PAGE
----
In order to make this claim legible to the colonial state and to the nationalist movements, particularly the Kenya Africa National Union (KANU), CPP drew upon the 1895 agreement between the Sultan of Zanzibar and the British Government. In terms of the agreement, a ten-mile coastal strip that had never really been mapped out or properly demarcated was transferred to the British Government as a protectorate for an annual rent to the Sultan. This agreement was used as a peg upon which to hang the demand for coastal autonomy. The main argument was that the legal status of the East Africa Protectorate. The argument was that it was different from the rest of the British colony and upon attaining internal self-government the relationship between the interior Colony of Kenya and the coast changed given their differing legal status. Each should go their separate way, the CPP claimed.
KANU members vehemently attacked the coastal autonomists for delaying the process for full independence. They also accused CPP of harbouring an anti-nationalist sentiment and betraying the anti-imperialist cause by negotiating with the British regarding their status. While KANU waived the nationalist flag, CPP made a similar claim that they were in fact more nationalist because they did not distinguish between race, religion and ethnicity.
The secessionist’s argument drew strongly on the political ideal of nationhood. Interestingly, the use of the idea of an autonomous nation emerged at the same time as the 1895 agreement with the Sultan of Zanzibar for the East Africa Protectorate, and was used as a means to control the Muslim population and bring it under the colonial administration. In the late nineteenth century, the imperial powers were crippled by the so-called “Muslim problem” in East Africa, particularly as it related to labour and administration, but also the common cause proposed by pan-Islamism.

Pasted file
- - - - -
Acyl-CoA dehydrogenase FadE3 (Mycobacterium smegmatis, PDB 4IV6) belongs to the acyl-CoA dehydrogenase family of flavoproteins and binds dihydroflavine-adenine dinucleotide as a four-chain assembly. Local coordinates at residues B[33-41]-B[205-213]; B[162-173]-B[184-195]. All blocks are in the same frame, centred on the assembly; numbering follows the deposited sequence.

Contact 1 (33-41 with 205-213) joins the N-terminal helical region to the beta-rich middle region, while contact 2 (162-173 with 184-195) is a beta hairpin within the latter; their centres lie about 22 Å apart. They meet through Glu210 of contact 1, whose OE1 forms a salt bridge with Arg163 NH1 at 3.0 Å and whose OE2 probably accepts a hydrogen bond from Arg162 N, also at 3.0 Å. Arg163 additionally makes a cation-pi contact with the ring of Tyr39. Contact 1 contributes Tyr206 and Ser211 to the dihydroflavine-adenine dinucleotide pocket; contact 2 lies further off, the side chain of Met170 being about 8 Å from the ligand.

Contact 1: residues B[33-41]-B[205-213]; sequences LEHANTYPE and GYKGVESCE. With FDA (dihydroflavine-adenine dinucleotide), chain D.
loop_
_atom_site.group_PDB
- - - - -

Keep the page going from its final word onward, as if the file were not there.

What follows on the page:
Pan-Islamism was a threat because it contained the germ of political centralization, albeit under the umbrella of the spiritual force of Islam rejecting centralization under the colonial state and the “tribalization” of its subjects. “So much so,” remarked a local Ugandan administrator, Captain Philips, “that in enquiring the tribe of the natives one is frequently met with the reply, ‘I am a Muhammedan’.”
Between 1913 and 1918, British administrators wrote several letters to the secretary of state colonies in Britain drawing upon the German experience to administer and control the Islamic tendency to venture into a political force in sub-Saharan Africa. Many of these letters strongly recommend the need to “encourage strong and isolated tribal nationalism” and the “development of national feeling with its natural divisions, to develop deliberately the ‘insulating area’ between the great Muhammedan populations, to restrain by means of religious toleration and secular education the inroads of religious fanaticism”. The East Africa Protectorate was merely a tool in which the territorial nation was affirmed and the threat of an “Islamic” unity averted; it did not hold much value for the British in terms of the status it had with the Sultanate of Zanzibar.
Historical instances of nationalist sentiment in Kenya have been rooted in both systems of oppression and colonial division, and within the discourse of liberation. It emerged at periods of political contest as a tool of the state and a discourse of liberation. Perhaps these moments of political crisis to do with secession can open up questions about the nature of the nation-state in Africa, and what political claims to alternative geographies reveal about the trajectories of the nation in Africa and the antagonistic social relations it claims to encapsulate and unify.
Natasha Issa Shivji is a lecturer in the Department of History at the University of Dodoma and doctoral candidate at New York University